|Title||Towards a new paradigm for early-type galaxies|
Traditionally, early-type galaxies (ETGs) are separated into elliptical and lenticular galaxies. This distinction is, however, not based on physical parameters, but mostly on their apparent shape. Panoramic, two-dimensional spectroscopic observations can be used to probe the class of ETGs in a way that is less sensitive to projection effects, hereby revealing new insights into their dynamics and evolution.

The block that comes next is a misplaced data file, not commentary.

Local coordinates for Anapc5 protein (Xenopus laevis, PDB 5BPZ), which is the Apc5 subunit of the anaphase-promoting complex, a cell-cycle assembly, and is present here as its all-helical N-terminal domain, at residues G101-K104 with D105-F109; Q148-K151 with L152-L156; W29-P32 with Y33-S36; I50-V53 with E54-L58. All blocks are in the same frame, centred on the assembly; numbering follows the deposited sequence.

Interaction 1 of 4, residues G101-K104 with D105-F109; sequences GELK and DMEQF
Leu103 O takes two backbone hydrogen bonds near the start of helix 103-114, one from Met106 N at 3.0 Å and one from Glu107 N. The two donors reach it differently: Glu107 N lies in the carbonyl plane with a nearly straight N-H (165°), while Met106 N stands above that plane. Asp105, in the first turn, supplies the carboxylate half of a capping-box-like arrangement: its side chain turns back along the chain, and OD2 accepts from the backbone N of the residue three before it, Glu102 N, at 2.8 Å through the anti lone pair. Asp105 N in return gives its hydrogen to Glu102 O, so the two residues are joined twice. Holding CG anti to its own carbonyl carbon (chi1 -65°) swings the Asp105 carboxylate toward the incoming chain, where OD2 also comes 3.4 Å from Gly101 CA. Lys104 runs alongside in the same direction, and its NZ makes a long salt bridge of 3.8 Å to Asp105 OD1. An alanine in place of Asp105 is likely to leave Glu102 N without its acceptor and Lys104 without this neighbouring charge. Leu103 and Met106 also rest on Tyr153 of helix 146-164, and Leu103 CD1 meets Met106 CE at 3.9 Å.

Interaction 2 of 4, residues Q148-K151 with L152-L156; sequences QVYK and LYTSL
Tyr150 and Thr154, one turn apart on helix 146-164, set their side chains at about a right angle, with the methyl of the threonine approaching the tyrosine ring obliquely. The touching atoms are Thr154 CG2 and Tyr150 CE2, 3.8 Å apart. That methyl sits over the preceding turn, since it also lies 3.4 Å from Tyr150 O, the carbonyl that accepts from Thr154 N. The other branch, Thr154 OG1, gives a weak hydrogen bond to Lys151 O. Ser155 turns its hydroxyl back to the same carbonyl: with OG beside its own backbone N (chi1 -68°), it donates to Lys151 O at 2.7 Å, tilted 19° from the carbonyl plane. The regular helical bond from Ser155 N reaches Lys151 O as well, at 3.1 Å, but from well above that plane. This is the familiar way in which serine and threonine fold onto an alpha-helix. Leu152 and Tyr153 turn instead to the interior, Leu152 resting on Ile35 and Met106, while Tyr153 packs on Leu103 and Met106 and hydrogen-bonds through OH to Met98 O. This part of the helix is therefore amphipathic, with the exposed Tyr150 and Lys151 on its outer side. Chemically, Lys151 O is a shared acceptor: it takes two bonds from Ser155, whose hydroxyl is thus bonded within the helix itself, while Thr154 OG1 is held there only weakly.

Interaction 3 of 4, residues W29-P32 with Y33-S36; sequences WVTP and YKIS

In this talk I will present the ATLAS3D project, a multi-wavelength survey combined with theoretical modeling, and its first results concerning the morphology, kinematics and stellar populations of nearby ETGs. The census of the apparent stellar angular momentum of all 260 ETGs within the volume-limited Atlas3D sample, reveals a separation of ETGs into Fast and Slow Rotators. I show that the vast majority (86%) of nearby ETGs are Fast Rotators with regular rotation, and spread over a large range of flattening, while Slow Rotators only represent about 14% of these ETGs, are rather round (E4 or rounder) with most of them having Kinematically Distinct Cores. I will also discuss the spatially resolved stellar population analysis of optical absorption line strength maps and conclude by connecting the observational results with the theoretical efforts to probe the evolution of these end-products of galaxy formation.